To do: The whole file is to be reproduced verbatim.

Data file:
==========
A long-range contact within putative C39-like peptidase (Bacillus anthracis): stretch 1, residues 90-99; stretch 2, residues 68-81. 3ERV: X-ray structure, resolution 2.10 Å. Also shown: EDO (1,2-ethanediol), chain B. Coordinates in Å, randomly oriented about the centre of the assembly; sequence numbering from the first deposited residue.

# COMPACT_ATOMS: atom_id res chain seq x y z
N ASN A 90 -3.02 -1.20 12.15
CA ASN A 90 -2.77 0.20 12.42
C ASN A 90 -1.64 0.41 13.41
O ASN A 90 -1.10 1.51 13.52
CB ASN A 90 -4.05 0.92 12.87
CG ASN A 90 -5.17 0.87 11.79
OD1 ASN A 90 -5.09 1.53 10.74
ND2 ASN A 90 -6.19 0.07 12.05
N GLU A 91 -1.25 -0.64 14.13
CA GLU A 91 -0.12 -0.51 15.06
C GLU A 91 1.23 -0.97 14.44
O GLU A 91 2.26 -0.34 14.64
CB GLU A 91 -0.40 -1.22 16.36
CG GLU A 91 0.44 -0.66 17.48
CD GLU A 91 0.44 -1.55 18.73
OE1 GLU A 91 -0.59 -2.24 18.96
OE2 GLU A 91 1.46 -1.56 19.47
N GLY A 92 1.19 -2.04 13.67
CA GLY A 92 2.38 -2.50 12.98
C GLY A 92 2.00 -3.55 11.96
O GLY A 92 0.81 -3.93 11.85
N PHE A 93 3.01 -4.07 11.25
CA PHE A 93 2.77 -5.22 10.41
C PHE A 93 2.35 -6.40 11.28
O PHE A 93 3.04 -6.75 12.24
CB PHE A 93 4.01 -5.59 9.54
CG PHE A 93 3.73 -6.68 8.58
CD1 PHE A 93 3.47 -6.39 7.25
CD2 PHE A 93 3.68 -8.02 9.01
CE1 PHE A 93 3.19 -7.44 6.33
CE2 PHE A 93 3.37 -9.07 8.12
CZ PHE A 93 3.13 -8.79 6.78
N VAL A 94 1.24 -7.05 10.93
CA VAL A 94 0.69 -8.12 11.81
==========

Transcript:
A long-range contact within putative C39-like peptidase (Bacillus anthracis): stretch 1, residues 90-99; stretch 2, residues 68-81. 3ERV: X-ray structure, resolution 2.10 Å. Also shown: EDO (1,2-ethanediol), chain B. Coordinates in Å, randomly oriented about the centre of the assembly; sequence numbering from the first deposited residue.

# COMPACT_ATOMS: atom_id res chain seq x y z
N ASN A 90 -3.02 -1.20 12.15
CA ASN A 90 -2.77 0.20 12.42
C ASN A 90 -1.64 0.41 13.41
O ASN A 90 -1.10 1.51 13.52
CB ASN A 90 -4.05 0.92 12.87
CG ASN A 90 -5.17 0.87 11.79
OD1 ASN A 90 -5.09 1.53 10.74
ND2 ASN A 90 -6.19 0.07 12.05
N GLU A 91 -1.25 -0.64 14.13
CA GLU A 91 -0.12 -0.51 15.06
C GLU A 91 1.23 -0.97 14.44
O GLU A 91 2.26 -0.34 14.64
CB GLU A 91 -0.40 -1.22 16.36
CG GLU A 91 0.44 -0.66 17.48
CD GLU A 91 0.44 -1.55 18.73
OE1 GLU A 91 -0.59 -2.24 18.96
OE2 GLU A 91 1.46 -1.56 19.47
N GLY A 92 1.19 -2.04 13.67
CA GLY A 92 2.38 -2.50 12.98
C GLY A 92 2.00 -3.55 11.96
O GLY A 92 0.81 -3.93 11.85
N PHE A 93 3.01 -4.07 11.25
CA PHE A 93 2.77 -5.22 10.41
C PHE A 93 2.35 -6.40 11.28
O PHE A 93 3.04 -6.75 12.24
CB PHE A 93 4.01 -5.59 9.54
CG PHE A 93 3.73 -6.68 8.58
CD1 PHE A 93 3.47 -6.39 7.25
CD2 PHE A 93 3.68 -8.02 9.01
CE1 PHE A 93 3.19 -7.44 6.33
CE2 PHE A 93 3.37 -9.07 8.12
CZ PHE A 93 3.13 -8.79 6.78
N VAL A 94 1.24 -7.05 10.93
CA VAL A 94 0.69 -8.12 11.81